Storyteller Jean Shepherd developed a following with monologues that rambled on for hours. WOR's own publicity spoke of "reminiscences of his rural childhood_roots," disregarding the fact that Shep's hometown of Hammond, Ind. bears the same relation to Chicago that Yonkers does to New York City. If he ran low on words, the audience could be entertained by performances on the nose flute or even the amazingly resonant percussion created by Shep tapping on his head. Jean Shepherd's programs were bounced around the schedule from the 1950s through the 1970s, from Saturday afternoons to Sunday evenings, overnight, Saturday morning, and even a weekday-afternoon show called "Drive East."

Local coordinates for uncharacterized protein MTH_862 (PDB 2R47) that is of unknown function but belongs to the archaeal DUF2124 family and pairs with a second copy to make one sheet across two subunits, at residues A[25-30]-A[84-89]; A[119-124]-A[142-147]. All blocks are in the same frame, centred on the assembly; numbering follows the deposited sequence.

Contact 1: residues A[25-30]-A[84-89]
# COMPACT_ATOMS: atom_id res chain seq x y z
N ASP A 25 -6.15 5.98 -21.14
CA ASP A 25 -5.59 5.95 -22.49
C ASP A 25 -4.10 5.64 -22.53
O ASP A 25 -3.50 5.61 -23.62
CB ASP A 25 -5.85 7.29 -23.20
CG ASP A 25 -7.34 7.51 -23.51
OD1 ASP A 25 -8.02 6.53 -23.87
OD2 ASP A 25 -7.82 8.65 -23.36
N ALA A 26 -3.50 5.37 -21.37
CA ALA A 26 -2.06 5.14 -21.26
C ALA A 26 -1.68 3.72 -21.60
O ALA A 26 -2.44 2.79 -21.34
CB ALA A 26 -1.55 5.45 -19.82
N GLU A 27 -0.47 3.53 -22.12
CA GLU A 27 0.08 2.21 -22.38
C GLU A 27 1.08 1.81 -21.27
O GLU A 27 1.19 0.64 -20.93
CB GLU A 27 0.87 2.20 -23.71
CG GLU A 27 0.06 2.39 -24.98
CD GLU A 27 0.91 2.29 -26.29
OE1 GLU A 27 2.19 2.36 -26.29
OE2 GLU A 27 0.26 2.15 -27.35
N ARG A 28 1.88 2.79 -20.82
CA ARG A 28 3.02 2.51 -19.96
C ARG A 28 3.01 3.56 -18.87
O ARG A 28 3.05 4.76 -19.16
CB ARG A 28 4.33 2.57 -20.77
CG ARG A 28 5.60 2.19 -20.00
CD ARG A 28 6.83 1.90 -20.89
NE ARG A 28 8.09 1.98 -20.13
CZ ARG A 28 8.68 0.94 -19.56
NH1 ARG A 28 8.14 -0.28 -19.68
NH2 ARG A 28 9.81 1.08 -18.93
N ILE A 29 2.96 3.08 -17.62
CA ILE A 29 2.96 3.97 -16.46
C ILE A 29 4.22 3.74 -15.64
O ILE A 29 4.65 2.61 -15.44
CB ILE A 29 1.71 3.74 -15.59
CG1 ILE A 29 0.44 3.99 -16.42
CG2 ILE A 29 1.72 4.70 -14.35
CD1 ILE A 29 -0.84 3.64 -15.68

His cult doggedly stayed by the radio as if dependent on an intimate relationship, causing Shep to repine years later, "I had five million listeners and each thought he was the only one." One evening, Shepherd asked his listeners to leave their radios and go to West Ninth Street between Fifth and Sixth in Greenwich Village - which happened to be where Shep lived - and mill around. Thousands of people responded, as did the New York Police Department when suddenly faced with reports of a mob in the streets. But the WOR listeners had been advised to merely "mill," keep quiet, and then go home. There was no disturbance. The cult and the legend grew. A staffer remarked of Jean Shepherd, "Nobody at WOR worked with him, instead they tried to work around him."